Wearable Tech: Bringing Theory to Life

“The Analytical Engine weaves algebraic patterns, just as the Jacquard loom weaves flowers and leaves.” – Ada Lovelace

In this hands-on workshop, practical electronics and programming meet the creative worlds of sewing, embroidery, and design. 

Traditionally, handwork with textiles is thought of as “feminine,” while electronics and programming work are not. Wearable tech undoes those distinctions and stereotypes, and gives us a chance to explore what can happen when students learn and combine craft in both areas. When a variety of skills are supported and practiced in an inclusive atmosphere, surprising projects emerge. A fortune-telling book bag? A hat which makes music in response to head movements? A glove which “steals” the color of something it touches, and lights up to match? Students who previously thought “I can’t – “ whether it was to sew on a button or to program a sensor – learn that with practice and patience they can do more than they ever expected, discovering new confidence and interests. 

Participants in this workshop will experiment with sewn circuits and learn some programming while creating a wearable project that responds with lights, sound, and sensors to the wearer’s surroundings. We will use Circuit Playground Express – a microcontroller which can be either soldered or sewn into a project.  
Please note that no previous experience with sewing or programming is needed for this workshop – just playful curiosity and a little patience are required.

An additional $35.00 for materials will charged and your design can be taken home.

Session Audience 

Whole School

Session Goals 

Participants will learn how to modify a garment or accessory with sewn circuits and a programmable microcontroller, will make their own interactive project, and will take home the wearable result.

Outcomes

  • Explore the inter-relationships between traditional handwork and high-tech making.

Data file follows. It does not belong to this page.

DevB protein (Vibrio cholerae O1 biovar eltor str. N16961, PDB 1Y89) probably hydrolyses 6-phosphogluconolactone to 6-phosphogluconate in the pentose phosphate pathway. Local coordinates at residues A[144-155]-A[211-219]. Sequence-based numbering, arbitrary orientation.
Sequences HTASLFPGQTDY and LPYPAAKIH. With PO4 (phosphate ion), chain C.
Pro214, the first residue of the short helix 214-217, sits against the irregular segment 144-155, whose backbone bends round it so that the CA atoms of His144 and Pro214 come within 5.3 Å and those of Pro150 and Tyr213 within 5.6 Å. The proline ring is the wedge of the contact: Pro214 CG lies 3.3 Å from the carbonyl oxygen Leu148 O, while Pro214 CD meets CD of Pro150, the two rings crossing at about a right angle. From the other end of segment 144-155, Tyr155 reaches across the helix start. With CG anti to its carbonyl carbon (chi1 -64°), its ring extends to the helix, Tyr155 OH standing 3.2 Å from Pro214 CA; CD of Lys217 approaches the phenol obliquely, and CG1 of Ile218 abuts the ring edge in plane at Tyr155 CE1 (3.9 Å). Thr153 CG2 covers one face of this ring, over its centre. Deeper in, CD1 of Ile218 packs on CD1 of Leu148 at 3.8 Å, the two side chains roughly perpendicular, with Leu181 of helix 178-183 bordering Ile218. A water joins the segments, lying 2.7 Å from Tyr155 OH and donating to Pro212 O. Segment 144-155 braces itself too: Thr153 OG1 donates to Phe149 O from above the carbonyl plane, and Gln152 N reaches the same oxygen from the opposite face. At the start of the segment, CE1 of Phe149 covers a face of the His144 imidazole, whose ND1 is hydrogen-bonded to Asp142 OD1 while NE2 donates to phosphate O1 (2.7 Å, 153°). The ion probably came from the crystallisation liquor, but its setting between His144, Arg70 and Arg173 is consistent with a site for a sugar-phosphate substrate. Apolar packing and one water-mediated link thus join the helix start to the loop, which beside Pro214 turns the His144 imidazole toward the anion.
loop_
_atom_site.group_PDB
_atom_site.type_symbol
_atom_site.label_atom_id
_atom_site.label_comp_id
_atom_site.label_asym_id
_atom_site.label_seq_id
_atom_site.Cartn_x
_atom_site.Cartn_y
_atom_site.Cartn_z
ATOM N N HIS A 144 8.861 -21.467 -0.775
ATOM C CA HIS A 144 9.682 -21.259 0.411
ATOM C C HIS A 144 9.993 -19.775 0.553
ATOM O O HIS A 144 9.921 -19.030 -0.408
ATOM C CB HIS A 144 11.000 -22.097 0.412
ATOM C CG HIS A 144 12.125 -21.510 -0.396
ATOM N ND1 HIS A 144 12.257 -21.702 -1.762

• Learn a little about the historical threads connecting textiles and computing, early pedagogical theory and the maker movement.
  • Learn how to sew a circuit using conductive thread.
  • Learn to program sensors, sounds, and lights with an easy-to-learn block programming language.
  • Explore the possibilities of making in non-traditional corners of the curriculum.
  • Create an interactive, original, wearable example.
  • Learn how / where to source materials for wearable tech projects.
  • Leave with resources and inspiration to support similar projects at their own schools.

About Elizabeth

Elizabeth Perry is a teacher, writer, and artist with a particular interest in making, tinkering, and play. 

At the International School of Prague, and at the American School in London, she’s helped faculty integrate technology across the curriculum and has taught computer science and art. Before moving to London and then Prague, she worked at The Ellis School in Pittsburgh, PA, and for the Online School for Girls. She’s also consulted for Google in K-12 education and outreach, been a fellow at the Studio for Creative Inquiry at Carnegie-Mellon University, taught at the Massachusetts College of Art and Design, been recognized as a Google Trailblazer, and has served as a teacher ambassador for Tech Will Save Us.